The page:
Spoil yourself and discover Dorset’s sensational West Bay – you can see loads in one day…
What to do in West Bay
West Bay offers a plethora of activities depending on the time of year you visit – remember the coast along south-west England sees wild unpredictable weather.
Hire a canoe, whizz around Lyme Bay in a rib boat, take a fishing trip, just fish from the beach, or indulge in an electric bike tour around the quieter country lanes to explore surrounding enchanting pretty villages. A dip in the chilly sea, a long coastal cliff walk along the Jurassic Coast, and a picnic at the harbour or seaside are free activities for all of the family to enjoy.
The village of West Bay does get busy in the summer months but still is a pleasant spot to explore.
Around 154 kilometres from East Devon to Dorset is renown as England’s Jurassic Coast and you can walk all of this route, should you so desire.
The Jurassic Coast’s geological history spans some 185 million years over the Triassic, Jurassic, and Cretaceous periods.
Chesil Beach was once a hot spot for smugglers during the 18th and 19th centuries when smuggling was referred to as “free trading”.
The soaring burnt-orange cliffs are an intrinsic part of this dramatic rugged coastline, which effortlessly paints a picture of its once unsavoury history.
South West Coast Path
Why not walk some of the South West Coast Path (SW Coast Path) whilst you’re in the Jurassic Park area?
The extensive coastal path hugs some 1,014 kilometres around the south-west of England. The blue line following the coastline in this map by OpenStreetMaps on WikiMediacommons gives you an idea of the path’s expansive distance.
Aafter walking through West Bay and on Chesil Beach’s opposing side, you can continue on the SW Coast Path once more for a contrasting view.
West Bay village
Described as a ‘small harbour settlement and resort town’, West Bay is home to loads of gorgeous quaint historic houses and also offers many National Trust gardens.
The Bridport Arms Hotel provides accommodation as well as hearty meals in its Heritage Listed charming building, still adorned with the traditional rustic thatched roof, which today is an expensive alternative.
Take a stroll along the River Brit, which is much more protected from the seafront’s elements, especially in today’s windy weather.
The West Bay Hotel
Vibrant colours match the 18th-century West Bay Hotel’s vibrant and shady history of smuggling…
This relaxed restaurant and hotel is only a 2-minute-walk from Bridport Harbour, 2 miles from Bridport, and 1 mile from the Bridport & West Dorset Golf Club.
The Customs House
Popular with families, there is always the time when in West Bay for a visit to the Customs House unique emporium.
The Customs Maid Cafe includes dog-friendly indoor and outdoor seating areas whilst you unwind, surrounded by more eclectic memorabilia.
Brimming with trinkets, antiques, and collectables from a bygone era over 3 fabulous floors and enclosed in ancient walls dating back some 200-years, I’m sure you’ll discover something to buy with over 100 traders in this stone building.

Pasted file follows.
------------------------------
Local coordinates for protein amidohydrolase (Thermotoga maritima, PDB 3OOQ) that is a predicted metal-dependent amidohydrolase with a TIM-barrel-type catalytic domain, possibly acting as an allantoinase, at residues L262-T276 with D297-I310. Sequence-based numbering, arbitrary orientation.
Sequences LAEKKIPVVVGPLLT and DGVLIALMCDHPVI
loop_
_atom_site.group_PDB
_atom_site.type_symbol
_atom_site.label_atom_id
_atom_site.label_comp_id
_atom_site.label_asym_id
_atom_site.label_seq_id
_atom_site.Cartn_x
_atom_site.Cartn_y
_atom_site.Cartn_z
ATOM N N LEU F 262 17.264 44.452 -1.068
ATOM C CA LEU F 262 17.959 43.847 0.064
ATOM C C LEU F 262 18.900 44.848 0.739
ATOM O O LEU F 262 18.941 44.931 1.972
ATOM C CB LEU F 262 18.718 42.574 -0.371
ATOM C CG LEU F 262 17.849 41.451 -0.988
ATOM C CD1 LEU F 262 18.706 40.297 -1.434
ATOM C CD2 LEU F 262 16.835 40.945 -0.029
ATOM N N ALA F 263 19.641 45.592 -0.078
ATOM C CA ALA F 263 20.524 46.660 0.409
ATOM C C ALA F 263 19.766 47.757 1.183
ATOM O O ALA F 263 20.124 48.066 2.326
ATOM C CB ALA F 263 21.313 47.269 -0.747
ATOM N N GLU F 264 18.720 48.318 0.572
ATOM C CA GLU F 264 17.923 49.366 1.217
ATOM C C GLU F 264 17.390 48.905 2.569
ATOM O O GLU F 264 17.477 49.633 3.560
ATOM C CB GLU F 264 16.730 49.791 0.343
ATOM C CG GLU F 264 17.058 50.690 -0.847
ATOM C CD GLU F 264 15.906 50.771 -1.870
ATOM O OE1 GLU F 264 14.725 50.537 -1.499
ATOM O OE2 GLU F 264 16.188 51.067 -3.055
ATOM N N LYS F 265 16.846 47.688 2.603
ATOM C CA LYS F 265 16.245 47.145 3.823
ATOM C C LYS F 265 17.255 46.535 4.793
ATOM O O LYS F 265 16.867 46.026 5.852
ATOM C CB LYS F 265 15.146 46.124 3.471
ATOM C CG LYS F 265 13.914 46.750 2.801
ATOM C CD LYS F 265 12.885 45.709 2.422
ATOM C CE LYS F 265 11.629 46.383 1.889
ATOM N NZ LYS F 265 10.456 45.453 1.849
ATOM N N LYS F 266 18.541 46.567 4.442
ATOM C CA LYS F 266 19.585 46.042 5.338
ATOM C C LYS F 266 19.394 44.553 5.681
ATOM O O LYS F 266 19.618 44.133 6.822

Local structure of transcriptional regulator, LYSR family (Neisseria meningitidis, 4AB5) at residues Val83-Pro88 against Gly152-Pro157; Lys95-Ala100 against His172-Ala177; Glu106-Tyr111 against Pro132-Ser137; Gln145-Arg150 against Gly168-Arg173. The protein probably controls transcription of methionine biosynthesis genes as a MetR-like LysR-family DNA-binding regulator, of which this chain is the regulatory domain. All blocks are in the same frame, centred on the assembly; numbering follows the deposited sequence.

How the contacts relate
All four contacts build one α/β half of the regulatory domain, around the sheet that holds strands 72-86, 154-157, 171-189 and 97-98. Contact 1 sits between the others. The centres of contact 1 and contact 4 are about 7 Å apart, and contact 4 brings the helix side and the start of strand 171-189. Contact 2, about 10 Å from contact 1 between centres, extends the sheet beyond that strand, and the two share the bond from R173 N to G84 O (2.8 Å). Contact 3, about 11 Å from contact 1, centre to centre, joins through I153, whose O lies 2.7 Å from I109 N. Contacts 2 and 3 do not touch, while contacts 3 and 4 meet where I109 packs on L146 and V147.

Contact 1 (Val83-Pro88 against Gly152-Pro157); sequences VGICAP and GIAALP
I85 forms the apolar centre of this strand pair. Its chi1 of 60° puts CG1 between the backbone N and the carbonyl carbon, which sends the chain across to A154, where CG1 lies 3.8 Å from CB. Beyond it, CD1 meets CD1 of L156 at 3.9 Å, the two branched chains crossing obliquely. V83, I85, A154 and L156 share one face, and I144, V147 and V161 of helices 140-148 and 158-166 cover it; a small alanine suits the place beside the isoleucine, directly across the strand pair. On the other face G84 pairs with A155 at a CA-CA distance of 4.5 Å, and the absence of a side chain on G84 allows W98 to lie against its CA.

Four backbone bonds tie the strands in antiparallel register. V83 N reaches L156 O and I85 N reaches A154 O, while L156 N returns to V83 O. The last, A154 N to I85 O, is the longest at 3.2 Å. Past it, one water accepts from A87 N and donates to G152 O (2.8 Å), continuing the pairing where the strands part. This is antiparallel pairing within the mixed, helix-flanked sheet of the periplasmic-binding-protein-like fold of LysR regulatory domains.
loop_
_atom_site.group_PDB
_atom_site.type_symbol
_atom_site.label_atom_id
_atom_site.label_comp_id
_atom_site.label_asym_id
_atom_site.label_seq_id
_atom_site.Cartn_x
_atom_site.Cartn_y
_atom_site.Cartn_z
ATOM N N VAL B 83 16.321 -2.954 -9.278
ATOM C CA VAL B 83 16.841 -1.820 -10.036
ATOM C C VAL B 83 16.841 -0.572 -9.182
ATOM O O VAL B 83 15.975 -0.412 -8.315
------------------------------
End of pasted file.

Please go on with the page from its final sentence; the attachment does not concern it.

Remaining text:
Each time I visit, there seems to be an abundance of ever-changing collector’s pieces.
Picturesque manmade Bridport Harbour juts out proudly at the end of ochre-coloured Chesil Beach and interrupts the SW Coastal Path walk for a while.
First built in 1388 the harbour saw many expansions over centuries to accommodate the increasing number of ships and also lucrative trade of rope and nets. And in recent years, additional major redevelopment to accommodate changing wind and sea currents, which previously made the entrance unnavigable.
Today is not the day for swimming. Although it’s summer, the water is still quite cold.
A couple of plaques along the harbour serve as a reminder but also to explain this region’s invaluable part in WWII.
The long trail in the distance you see leading back up the hill in this photo is the other part of today’s long walk. Still part of the SW Coast Path, this section of the path is an amazing hike offering a diverse sweeping panorama.
Where to eat?
Love to try new spots so there’s always time to stop off for a leisurely coffee and delicious cake or savoury, especially after a very long coastal walk.
Today, The Cornish Bakery provides warm and comfy surrounds. Great service from staff and you can enjoy yummy freshly-baked goodies at reasonable prices.
The Station Kitchen
This very funky but vintage-style restaurant lying along the old West Bay train station is worth a mention, if only for its concept and ambience. Unfortunately, discovered this one too late in the day on the way to the car so didn’t stop for food, just a peek.
If you’re not dining in the actual train, then the restaurant itself does have internal and outdoor seating areas.
Where is West Bay?
From the base in Street, Somerset, it’s an easy drive of just over an hour before you arrive at beautiful West Bay, in the scenic county of Dorset.
Parking can be a problem in busy West Bay and of course as with most places in England, it’s paid-parking. Expect to pay £0.50 per hour or £2.00 for the day depending on which car park you use.